English Language and Literature ETDs

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Satire as a literary method is more apt to be associated by the student or critic of English literature with the neo-classical writers of the eighteenth century than with the romantics who followed. Indeed, the critical and intellectual attitude which produces satire was the temper of the neo-classical writers against whom the romantics were in revolt, yet many of the romantics used satire with sufficient frequency to warrant our asking whether satire as used by the romanticists differs from that used in the preceding century, whether, therefore, there is a kind of satire which may be called romantic, and whether there are elements in romanticism or kinds of romanticism which necessarily exclude satire. Consequently many questions apropos of the problem develop. Fundamentally, how does satire fit into the romantic view of life? is there a romantic satire as well as a neo-classical satire? Are the romanticists interested in satire because of an emulation of the brilliant polished style of Pope or are they not interested in satire because of an aversion to his rationalism, formalism, and superficiality?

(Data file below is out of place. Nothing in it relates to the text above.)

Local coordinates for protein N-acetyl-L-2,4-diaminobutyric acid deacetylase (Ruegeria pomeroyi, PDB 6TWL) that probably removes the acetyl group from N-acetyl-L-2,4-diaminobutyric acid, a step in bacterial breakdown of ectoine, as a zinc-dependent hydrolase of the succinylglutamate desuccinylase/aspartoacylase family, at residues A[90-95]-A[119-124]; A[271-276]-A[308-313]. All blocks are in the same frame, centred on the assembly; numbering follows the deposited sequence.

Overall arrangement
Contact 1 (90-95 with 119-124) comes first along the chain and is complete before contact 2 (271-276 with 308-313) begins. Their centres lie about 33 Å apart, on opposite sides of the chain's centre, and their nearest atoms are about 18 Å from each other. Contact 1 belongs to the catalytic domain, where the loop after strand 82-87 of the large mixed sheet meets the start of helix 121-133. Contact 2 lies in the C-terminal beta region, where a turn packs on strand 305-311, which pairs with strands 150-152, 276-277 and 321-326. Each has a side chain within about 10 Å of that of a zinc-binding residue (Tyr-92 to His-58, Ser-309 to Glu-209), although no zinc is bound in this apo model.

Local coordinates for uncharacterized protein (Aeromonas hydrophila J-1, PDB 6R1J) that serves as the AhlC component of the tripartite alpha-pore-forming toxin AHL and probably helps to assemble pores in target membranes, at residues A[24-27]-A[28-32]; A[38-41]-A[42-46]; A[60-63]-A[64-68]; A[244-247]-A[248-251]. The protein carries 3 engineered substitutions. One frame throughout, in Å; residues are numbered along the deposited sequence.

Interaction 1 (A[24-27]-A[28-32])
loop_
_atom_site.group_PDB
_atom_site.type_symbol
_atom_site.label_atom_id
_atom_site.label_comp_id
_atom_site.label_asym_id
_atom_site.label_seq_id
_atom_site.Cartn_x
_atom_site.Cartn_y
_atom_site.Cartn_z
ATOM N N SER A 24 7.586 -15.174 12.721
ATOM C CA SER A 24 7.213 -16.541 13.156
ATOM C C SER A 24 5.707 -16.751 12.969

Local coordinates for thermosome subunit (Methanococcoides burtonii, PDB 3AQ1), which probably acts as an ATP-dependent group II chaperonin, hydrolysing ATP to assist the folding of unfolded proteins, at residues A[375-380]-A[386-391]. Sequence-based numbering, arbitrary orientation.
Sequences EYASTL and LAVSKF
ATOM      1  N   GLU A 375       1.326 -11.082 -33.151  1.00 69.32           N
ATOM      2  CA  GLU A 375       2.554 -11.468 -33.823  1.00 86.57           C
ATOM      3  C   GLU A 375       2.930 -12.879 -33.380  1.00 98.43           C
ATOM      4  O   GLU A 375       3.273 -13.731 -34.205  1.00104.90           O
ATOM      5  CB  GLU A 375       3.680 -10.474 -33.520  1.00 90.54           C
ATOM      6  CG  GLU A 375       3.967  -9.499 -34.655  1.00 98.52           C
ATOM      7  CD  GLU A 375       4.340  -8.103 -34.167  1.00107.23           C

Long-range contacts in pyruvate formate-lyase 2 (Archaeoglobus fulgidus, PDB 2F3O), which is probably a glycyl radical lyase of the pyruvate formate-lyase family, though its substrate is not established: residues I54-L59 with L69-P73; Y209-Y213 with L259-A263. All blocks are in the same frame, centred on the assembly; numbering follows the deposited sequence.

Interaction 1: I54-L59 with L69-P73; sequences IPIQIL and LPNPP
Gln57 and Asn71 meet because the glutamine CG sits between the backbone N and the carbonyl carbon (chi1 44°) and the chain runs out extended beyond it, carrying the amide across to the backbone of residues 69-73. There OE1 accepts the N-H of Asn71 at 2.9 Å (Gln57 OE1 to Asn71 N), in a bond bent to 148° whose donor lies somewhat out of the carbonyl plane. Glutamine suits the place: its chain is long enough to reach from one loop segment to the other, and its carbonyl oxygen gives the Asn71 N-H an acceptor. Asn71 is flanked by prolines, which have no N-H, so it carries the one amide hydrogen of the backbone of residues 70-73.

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First Committee Member (Chair)

Cecil Vivian Wicker

Second Committee Member

Dudley Wynn

Third Committee Member

Robert Manly Duncan



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